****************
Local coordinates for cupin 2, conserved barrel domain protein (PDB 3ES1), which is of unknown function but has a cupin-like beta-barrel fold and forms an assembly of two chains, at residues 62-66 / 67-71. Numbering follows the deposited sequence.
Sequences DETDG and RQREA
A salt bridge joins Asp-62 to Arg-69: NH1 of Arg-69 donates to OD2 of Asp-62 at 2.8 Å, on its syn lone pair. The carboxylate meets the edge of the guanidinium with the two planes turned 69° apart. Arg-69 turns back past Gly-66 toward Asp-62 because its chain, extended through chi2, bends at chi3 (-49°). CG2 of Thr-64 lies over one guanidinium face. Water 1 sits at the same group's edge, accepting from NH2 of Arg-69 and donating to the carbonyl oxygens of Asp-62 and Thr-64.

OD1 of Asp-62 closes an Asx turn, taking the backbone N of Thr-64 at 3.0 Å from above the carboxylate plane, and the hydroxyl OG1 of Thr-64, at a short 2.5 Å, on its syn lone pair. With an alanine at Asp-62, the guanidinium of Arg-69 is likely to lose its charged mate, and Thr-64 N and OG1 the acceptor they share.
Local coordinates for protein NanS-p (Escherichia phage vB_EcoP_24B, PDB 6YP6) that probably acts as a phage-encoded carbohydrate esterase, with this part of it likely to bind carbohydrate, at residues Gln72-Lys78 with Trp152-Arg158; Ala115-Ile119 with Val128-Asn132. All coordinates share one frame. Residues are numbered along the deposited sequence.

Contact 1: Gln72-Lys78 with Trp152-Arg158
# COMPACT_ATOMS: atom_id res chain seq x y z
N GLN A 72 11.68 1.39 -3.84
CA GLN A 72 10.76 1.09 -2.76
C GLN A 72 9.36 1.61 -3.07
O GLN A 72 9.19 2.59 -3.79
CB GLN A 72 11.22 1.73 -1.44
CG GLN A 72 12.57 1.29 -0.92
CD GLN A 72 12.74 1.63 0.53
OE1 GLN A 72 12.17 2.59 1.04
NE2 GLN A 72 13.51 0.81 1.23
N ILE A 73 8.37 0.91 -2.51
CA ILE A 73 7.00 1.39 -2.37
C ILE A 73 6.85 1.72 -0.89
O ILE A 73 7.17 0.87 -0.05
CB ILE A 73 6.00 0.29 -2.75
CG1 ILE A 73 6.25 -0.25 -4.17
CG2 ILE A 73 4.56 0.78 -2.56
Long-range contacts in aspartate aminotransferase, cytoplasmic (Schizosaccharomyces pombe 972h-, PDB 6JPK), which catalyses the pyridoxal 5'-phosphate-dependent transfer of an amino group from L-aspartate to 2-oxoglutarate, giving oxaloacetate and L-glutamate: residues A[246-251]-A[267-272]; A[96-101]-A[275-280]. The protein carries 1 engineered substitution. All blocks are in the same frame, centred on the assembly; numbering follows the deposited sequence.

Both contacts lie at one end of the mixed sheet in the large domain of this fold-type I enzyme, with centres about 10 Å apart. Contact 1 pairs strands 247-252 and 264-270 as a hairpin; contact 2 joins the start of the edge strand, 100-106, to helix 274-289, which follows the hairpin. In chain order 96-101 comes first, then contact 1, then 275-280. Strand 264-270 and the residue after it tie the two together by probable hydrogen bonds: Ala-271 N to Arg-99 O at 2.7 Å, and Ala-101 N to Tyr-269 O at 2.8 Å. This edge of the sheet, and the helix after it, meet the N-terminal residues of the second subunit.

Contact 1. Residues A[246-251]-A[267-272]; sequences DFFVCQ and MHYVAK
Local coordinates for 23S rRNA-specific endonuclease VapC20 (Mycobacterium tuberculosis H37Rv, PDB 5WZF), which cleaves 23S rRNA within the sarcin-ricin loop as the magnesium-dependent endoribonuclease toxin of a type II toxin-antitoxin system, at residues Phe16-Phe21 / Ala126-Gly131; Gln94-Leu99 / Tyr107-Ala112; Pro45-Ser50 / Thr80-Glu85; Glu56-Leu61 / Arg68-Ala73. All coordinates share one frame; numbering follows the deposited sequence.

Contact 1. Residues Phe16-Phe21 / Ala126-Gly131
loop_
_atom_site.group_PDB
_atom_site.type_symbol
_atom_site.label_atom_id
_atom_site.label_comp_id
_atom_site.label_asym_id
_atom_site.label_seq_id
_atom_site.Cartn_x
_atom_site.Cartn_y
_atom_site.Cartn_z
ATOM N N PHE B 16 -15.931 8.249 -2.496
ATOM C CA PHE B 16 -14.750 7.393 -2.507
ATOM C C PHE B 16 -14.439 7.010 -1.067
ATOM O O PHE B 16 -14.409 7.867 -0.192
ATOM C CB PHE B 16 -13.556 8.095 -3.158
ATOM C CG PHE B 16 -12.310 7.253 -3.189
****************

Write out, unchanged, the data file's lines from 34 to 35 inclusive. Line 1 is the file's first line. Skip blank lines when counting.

_atom_site.label_asym_id
_atom_site.label_seq_id